Consumer Watchdog Finally Flexes Its Muscles

     SALT LAKE CITY (CN) – The Consumer Financial Protection Bureau sued Castle & Cooke Mortgage in Federal Court, claiming it paid loan officers more than $4 million in bonuses to steer consumers into unfavorable mortgages, in violation of Federal Reserve Board rules.
     The new federal bureau also sued Castle & Cooke Mortgage president Matthew A. Pineda, and its senior vice president of capital markets, Buck L. Hawkins. It claims the company illegally tied loan officers’ bonuses to interest rates on customers’ loans: the higher the interest rate, the higher the bonus.
     Castle & Cooke, which employs 330 people at 45 branches, funded $1.3 billion in mortgage loans in 2012. Nearly 99 percent of the loans originated through one of two warehouse lines of credit, the Bureau says in its complaint.
     Since borrowers did not directly compensate Castle & Cooke’s loan officers for loan-origination services, the company allegedly paid its employees quarterly bonuses based on the interest rates of loans they offered.
     The lawsuit states: “For years before the recent mortgage crisis, loan originators often steered consumers into mortgages with terms that were less favorable to the consumer but more profitable for the loan originator.
     “Seeking to stop this practice, in September 2010, the Federal Reserve Board amended Regulation Z to prohibit certain compensation schemes for loan originators (the ‘Compensation Rule’). The Compensation Rule, which became mandatory on April 6, 2011 (‘Implementation Date’), prohibits any person from compensating a loan originator based on a term or condition of a mortgage loan.
     “Defendants have violated the Compensation Rule by paying the Company’s loan officers quarterly bonuses in amounts based on terms or conditions of the loans they close, thus incentivizing loan officers to steer consumers into mortgages with less favorable terms, the very practice the Compensation Rule sought to prohibit.”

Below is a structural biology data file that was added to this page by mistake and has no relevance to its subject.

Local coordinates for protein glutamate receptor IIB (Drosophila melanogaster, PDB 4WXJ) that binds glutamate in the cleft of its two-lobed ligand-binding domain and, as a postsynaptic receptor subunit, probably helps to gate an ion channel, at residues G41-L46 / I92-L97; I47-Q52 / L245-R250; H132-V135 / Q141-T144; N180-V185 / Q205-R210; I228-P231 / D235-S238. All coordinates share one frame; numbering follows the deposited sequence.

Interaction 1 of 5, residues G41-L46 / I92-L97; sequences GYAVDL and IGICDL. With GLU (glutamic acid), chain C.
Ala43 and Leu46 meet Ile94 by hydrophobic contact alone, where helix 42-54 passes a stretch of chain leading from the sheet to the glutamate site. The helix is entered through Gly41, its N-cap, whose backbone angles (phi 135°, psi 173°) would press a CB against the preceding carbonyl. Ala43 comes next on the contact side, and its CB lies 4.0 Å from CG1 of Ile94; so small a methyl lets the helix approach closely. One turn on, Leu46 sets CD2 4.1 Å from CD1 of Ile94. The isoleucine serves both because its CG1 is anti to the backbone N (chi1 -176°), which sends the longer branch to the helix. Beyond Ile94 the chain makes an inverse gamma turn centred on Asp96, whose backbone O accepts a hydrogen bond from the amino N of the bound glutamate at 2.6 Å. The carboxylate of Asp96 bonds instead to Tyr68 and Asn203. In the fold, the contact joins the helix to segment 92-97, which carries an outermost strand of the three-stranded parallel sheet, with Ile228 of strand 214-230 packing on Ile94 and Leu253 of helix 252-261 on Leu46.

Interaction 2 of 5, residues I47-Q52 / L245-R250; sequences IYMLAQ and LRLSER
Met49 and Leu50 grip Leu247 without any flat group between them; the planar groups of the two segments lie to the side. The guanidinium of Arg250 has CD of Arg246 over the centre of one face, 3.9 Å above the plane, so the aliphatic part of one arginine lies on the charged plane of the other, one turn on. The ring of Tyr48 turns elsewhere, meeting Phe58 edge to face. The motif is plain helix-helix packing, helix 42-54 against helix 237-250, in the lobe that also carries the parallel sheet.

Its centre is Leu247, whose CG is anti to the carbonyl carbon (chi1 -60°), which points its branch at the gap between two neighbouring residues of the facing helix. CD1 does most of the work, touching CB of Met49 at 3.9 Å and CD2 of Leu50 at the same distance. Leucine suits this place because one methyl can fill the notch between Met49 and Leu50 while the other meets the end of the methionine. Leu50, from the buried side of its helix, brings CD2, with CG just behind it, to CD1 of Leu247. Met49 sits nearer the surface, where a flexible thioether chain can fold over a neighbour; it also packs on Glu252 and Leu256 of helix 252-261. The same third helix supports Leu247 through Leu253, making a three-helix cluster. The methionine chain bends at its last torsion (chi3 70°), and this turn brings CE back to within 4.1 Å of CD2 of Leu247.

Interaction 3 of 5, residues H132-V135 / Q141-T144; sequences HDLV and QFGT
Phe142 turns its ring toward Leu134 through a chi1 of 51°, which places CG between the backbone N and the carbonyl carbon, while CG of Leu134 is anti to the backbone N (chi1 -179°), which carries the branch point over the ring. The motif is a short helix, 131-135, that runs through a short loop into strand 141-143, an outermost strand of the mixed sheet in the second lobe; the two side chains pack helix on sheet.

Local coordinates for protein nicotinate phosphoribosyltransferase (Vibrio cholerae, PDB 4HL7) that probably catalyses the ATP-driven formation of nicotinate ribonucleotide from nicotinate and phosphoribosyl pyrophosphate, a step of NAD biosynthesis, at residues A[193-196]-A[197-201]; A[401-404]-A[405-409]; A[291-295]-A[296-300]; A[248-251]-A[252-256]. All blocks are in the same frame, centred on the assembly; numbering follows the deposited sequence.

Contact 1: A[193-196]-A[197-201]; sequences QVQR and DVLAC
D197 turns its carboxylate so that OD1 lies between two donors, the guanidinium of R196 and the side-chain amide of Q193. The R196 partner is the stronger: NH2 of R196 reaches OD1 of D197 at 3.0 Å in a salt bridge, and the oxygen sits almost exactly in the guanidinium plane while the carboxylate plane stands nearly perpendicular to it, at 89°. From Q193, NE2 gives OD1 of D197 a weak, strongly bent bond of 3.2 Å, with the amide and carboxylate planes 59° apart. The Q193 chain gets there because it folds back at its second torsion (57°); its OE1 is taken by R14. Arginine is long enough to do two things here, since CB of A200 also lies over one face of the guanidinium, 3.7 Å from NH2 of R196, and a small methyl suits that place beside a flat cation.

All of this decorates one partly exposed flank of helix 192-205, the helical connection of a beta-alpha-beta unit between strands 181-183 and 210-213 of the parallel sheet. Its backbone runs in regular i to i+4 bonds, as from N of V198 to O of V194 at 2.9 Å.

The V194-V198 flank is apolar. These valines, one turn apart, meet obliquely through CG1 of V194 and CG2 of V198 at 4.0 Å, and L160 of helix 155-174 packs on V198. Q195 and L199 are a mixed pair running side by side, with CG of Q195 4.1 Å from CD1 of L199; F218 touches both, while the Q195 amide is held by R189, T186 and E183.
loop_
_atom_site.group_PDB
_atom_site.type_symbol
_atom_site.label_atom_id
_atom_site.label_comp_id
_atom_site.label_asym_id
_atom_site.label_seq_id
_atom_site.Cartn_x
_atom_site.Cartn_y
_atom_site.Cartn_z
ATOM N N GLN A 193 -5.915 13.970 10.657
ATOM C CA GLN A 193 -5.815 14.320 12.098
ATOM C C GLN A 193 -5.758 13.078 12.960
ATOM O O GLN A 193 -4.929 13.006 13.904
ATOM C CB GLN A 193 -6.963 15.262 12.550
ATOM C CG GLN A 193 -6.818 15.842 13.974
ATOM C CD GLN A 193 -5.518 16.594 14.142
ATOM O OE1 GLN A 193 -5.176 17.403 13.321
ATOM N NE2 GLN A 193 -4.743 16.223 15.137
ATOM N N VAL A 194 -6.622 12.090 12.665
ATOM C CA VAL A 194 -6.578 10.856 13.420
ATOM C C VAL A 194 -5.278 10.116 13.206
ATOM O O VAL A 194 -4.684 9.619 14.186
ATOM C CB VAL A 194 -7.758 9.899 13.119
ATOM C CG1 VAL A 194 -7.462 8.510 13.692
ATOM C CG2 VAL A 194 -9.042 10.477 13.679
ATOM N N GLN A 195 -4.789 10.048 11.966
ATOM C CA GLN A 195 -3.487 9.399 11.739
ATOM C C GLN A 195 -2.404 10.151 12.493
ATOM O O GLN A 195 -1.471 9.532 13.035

The complaint adds: “Before the Implementation Date, the Company paid its loan officers commissions that were based on the interest rates of the loans they offered to consumers – the higher the interest rates, the higher the loan officers’ commissions.
     “Defendants knew as early as 2009 that the proposed Compensation Rule would prohibit the Company’s then-existing commission structure.
     “Still wanting to pay officers the same levels of compensation after the Implementation Date, Defendants developed and implemented a scheme by which the Company would pay quarterly bonuses to loan officers in amounts that varied based on the interest rates of the loans they originated – the higher the interest rates of the loans closed by a loan officer during the quarter, the higher the loan officer’s quarterly bonus.”
     From July 2011 to April 2012, Castle & Cooke paid more than 500 quarterly bonuses totaling more than $4 million, according to the complaint. It continued paying the bonuses after May 2012, the CFPB claims.
     It says these payments violate the compensation rule and the Consumer Financial Protection Act of 2010.
     “Using a formula that incentivizes loan officers to steer consumers into mortgages with less favorable terms, [defendant] Hawkins calculates the amount of quarterly bonuses that the Company pays its loan officers, and Pineda authorizes the bonuses each quarter,” the 10-page complaint states.
     “While the Company maintains payroll records of the quarterly bonus amounts paid to loan officers since the Implementation Date, at all times material to this Complaint, the Company has failed to maintain a written policy explaining the method Hawkins uses to calculate the amount of the loan officers’ quarterly bonuses.
     “While the Company maintains employee agreements with each of its loan officers, at all times material to this Complaint, those employee agreements have failed to identify, explain, or refer to the existence of the Company’s quarterly bonus program.”
     The Consumer Financial Protection Bureau, launched in 2011 after passage of the Dodd-Frank Wall Street Reform and Consumer Protection Act, regulates financial products and services under federal consumer financial laws.
     It seeks restitution, civil penalties, and fees and costs.
     Plaintiff’s lead counsel is the bureau’s enforcement director Kent Markus.
     Republicans in Congress have bitterly fought the establishment of the Consumer Financial Protection Bureau, delaying confirmation of a director for more than two years. They are still trying to rein it in or cripple it. The California-based legal support services firm Morgan Drexen sued the bureau on Monday in District of Columbia Federal Court, claiming the CFPB collects constitutionally protected attorney-client material, including personal financial information.

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